The precursor to this assignment, the 2012 Horizon Report K-12, excites me about the future of education. If only we didn’t have to endure all the growing pains and oppositions to change.
I am currently a K-5 computer/technology teacher so I chose to look into the challenge of teaching digital media literacy skills. Many are under the impression that using technology in the classroom is enough to prepare students with the skills and knowledge they will need in their future. Research shows that educators need to “teach about media and technology” rather than with it (Hobbs, 2010). I feel I am guilty of this and I know that very few if any of the elementary teachers in my district are instructing about using technology. With so much available on the internet and the ability for anyone to publish information and content, its vital to teach students to think critically about how they use digital media.
Through this assignment, I am now more aware of my responsibility to prepare my students about media and technology, not just how to use it. I want to teach my students how to think critically and to ask questions about what they consume and to be responsible and respectful in what they create.
Buckingham, D. (2009). The future of media literacy in the digital age: some challenges for policy and practice. Euromeduc, Media Literacy in Europe: Controversies, Challenges and Perspectives, Bruxelas, Euromeduc, 13-24.
Martens, H. (2010). Evaluating media literacy education: Concepts, theories and future directions. The Journal of Media Literacy Education, 2(1).
Hobbs, R. (2010). Digital and media literacy: A plan of action. A White Paper on the Digital and Media Literacy Recommendations of the Knight Commission on the Information Needs of Communities in a Democracy. http://www. knightcomm. org/digitaland-media-literacy-a-plan-of-action.
(I’m still having trouble publishing to YouTube. I’ve also tried to use the embed feature from xtranormal but that didn’t work either. For now, here is a link to my animation.)
WOW!!! As I talked to each of the classes I was overwhelmed by the excitement and desire of so many students to participate. This is going to make the selection process very difficult because it will leave so many disappointed students. I’ve taken many things into consideration when selecting students for the group because I wanted a good mix of students, so I was careful when choosing.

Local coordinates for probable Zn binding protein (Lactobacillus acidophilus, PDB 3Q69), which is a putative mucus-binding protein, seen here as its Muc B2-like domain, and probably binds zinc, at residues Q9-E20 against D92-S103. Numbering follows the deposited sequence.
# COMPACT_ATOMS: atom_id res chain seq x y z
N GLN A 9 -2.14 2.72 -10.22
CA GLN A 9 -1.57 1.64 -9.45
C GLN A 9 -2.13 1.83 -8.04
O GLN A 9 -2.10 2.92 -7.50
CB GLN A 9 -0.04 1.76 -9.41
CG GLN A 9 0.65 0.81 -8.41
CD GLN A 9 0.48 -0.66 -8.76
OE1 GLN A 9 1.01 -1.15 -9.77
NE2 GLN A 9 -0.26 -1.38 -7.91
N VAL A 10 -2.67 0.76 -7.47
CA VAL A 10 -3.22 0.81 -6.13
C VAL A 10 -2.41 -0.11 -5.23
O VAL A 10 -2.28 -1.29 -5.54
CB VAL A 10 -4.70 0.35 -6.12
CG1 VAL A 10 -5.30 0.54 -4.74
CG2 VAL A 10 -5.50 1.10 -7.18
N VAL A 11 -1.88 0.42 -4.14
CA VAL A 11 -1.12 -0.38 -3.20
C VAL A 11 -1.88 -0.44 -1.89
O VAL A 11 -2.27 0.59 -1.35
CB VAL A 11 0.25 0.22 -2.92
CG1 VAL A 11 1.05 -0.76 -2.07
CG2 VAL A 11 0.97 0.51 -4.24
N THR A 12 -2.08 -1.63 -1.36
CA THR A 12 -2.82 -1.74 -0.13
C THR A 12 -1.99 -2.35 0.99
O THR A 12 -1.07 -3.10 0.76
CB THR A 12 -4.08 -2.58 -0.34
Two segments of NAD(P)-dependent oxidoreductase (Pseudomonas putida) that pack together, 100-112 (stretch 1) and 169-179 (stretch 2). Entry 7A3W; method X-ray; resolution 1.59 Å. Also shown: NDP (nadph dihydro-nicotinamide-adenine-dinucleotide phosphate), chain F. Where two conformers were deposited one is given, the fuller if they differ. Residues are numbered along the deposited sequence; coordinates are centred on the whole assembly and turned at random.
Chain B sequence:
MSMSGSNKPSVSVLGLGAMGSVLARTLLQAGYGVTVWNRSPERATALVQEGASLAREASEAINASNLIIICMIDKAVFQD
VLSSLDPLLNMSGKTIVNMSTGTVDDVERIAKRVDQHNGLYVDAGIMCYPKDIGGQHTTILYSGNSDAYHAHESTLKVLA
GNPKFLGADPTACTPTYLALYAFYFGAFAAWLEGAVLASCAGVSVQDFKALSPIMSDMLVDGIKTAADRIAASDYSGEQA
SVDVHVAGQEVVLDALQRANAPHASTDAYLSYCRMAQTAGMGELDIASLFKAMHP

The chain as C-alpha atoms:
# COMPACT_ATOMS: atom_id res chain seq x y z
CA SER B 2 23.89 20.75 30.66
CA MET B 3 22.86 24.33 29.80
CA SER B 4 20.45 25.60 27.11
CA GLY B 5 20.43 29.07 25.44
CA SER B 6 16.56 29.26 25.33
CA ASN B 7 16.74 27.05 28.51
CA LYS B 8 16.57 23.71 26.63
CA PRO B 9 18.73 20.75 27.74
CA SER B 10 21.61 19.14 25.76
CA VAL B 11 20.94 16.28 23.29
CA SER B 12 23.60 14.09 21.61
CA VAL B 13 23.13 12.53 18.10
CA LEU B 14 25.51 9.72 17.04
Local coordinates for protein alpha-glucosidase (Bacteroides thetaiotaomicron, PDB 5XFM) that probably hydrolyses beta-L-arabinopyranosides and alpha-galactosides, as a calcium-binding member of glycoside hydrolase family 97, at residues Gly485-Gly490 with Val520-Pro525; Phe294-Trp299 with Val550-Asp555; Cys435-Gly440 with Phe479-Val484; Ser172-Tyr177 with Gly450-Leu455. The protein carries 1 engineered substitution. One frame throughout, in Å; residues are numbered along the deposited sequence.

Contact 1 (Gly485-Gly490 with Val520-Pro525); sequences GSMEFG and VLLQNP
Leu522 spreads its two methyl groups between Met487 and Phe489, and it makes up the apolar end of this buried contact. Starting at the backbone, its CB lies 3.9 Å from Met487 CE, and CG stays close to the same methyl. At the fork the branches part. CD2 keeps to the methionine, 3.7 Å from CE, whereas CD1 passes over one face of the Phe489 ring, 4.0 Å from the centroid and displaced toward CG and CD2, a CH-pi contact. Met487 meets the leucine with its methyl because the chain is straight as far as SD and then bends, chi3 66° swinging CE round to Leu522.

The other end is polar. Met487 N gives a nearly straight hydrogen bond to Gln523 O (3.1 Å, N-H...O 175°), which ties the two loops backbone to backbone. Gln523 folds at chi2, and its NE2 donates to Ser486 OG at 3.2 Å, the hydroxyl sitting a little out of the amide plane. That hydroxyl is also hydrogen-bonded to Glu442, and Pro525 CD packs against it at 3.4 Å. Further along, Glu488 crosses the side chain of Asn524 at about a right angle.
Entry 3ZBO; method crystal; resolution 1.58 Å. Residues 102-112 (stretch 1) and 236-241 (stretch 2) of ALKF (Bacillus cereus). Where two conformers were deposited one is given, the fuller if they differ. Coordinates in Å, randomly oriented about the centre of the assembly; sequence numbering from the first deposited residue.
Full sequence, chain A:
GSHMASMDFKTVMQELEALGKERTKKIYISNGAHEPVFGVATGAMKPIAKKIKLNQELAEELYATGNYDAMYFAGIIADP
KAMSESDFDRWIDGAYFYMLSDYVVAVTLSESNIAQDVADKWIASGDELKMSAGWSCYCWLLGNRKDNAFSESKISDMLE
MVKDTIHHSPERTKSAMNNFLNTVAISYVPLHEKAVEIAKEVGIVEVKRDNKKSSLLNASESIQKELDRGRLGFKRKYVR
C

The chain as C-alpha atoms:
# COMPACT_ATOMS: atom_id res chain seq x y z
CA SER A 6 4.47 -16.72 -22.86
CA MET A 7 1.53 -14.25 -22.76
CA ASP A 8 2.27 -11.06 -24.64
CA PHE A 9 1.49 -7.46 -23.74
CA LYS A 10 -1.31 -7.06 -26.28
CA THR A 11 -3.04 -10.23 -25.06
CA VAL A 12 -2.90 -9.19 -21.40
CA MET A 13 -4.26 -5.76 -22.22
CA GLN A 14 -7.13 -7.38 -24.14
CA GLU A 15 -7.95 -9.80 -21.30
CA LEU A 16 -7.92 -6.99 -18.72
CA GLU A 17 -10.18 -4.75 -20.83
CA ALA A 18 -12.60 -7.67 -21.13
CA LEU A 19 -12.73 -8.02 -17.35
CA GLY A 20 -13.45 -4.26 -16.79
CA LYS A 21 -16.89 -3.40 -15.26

This weekend I am going to finalize the selections and do my final revisions on the parent letter. I’m awaiting the codes from TeacherGaming LLC so I can play the game myself and learn a bit more. I’m already prepared for some students knowing much more than I do, but that should promote a good learning environment.
I was blessed with a two hour delay Wednesday morning and after getting some necessary work done I spent the next two hours “putting together” my Minecraft Club. I went back through the sites I had bookmarked to dig deeper and figure out what I needed to do now that this was becoming reality. The first thing I did was put together a parent letter for students I would select to help pilot the program. The letter explained a bit about the game and the educational value it provided. That same morning I also spent a lot of time reading about other Minecraft clubs and watching videos from Joel Levin AKA The Minecraft Teacher.
Throughout the day on Wednesday I was in contact with our tech coordinator so I could see if it was possible to set up a server and if so, learn what I would need to do. I heard a lot of tech jargon I didn’t really understand, but that being said he is going to set me up with a section of our server with the necessary processing power and ram to work for 25 students. I now have to wait anxiously for the account codes and keys to the software to begin this setup and begin learning more about the game.
I am probably moving too fast, but I want to have at least two solid months to pilot the program before summer break. Depending on how this goes, it could turn in to a summer program.
Although this assignment took considerably more time than the previous ones I found it useful in getting back into the mindset of an active researcher/learner. Having been out of school for only a few years I couldn’t believe I had forgotten as much as I did about researching and citing sources. It was good to get back into the swing of locating scholarly research and learning about the many fresh new ways to do so with the advances in technology and the number of publications now found online.
In order to stay relevant to my students and in today’s society and in order to prepare my students for the 21st century I must stay current on today’s technology, educational and otherwise. Growing up a “gamer” and still enjoying a good video game, this research intrigues me. Despite some gray areas such as what to do about topics needing covered for the current format of standardization tests, I see great potential in video games leading to deeper, student centered learning, while promoting many of the skills contributing to their future success.
Finally, throughout my journey in this course I’ve found and subscribed to many useful resources, of which I can now add Google Scholar email alerts. Now, if I only had time to read even a small portion of these!
Link to Wentworth C – Annotated Bib